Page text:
Avoiding the faux pas, part I, in which I reveal to my readers the astonishing fact that contrary to popular belief, agents tend to be competitive people.February 21st, 2007
Practically all of the writers I know – and they are legion – have been on edge lately. Including yours truly, a humble scribe who just sent off a NF book proposal to her agent Monday midnight. Considering that I was polishing this inherently annoying project – what writer wants to produce 35 pages of marketing copy on a book that has yet to be written? – during a pre-contest period when, by conservative estimate, I was receiving at least three panic-stricken e-mails per hour, asking for interpretations of contest rules and standard format, it’s perhaps understandable that I would be a little peevish.
My apologies to those of you at whom I snapped. Truth compels me to say, though, that by the last few days of proposal-writing, I was snarling at anything that came near my writing space.
I was under a lot of stress – in addition to the proposal and the contest deadline, I have a novel making its way through a publisher’s committee reading list AND a memoir being held up by another publisher — and it honestly is about equally time-consuming to answer questions one by one and to post each on the blog as comments so everyone can see the answers. Really, it’s better for us all in the long run for the questions to be posted as comments originally, and skip the middleman.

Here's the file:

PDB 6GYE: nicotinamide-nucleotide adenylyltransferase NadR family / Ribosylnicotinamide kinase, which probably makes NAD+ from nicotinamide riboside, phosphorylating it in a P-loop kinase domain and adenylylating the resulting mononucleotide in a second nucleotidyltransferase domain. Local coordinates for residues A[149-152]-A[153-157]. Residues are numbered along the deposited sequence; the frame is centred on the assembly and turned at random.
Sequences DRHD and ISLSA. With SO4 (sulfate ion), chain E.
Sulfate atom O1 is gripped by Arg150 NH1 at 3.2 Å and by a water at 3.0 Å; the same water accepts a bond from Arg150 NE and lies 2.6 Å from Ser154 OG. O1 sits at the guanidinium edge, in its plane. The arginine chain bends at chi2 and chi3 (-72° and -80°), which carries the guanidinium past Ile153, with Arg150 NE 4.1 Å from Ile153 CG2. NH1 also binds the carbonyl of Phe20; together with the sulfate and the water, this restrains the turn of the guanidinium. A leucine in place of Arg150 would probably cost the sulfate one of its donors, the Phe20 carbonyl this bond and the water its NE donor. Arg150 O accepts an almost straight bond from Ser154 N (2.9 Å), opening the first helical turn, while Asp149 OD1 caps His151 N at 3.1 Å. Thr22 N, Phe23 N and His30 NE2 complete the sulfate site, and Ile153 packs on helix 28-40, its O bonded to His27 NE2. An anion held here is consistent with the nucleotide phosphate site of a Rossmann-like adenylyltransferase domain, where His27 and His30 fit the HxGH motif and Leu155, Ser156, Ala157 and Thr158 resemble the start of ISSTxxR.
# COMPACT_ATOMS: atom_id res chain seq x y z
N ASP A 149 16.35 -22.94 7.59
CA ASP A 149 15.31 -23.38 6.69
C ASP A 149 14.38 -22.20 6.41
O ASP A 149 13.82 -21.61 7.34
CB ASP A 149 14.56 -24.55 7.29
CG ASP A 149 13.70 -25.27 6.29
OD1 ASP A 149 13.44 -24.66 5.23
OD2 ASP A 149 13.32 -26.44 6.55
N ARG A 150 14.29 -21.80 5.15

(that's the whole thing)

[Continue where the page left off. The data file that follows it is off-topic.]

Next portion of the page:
Signed, sincerely, the middleman.
So that’s my reason for being a trifle grumbly these days – but what is everyone else’s excuse? It’s more than just the February blahs. Contest season always leaves tempers a bit frayed; it’s the season, too, where the last of the New Year’s resolution queriers are finding SASEs in their mailboxes.
I’m not just asking out of idle curiosity, you know. For some reason, this February seems to be spurring a lot of writers out there to test the limits of the usual industry etiquette, or even to disregard it altogether. And in most cases, they seem to be doing it inadvertently.
All month, I’ve been hearing story after story from (and about; the professional writing world isn’t all that big, and notoriously gossipy) writers who have crossed boundaries that make those of us who have been in the biz a long time cross ourselves quickly and murmur, “Mon dieu!” under our breaths.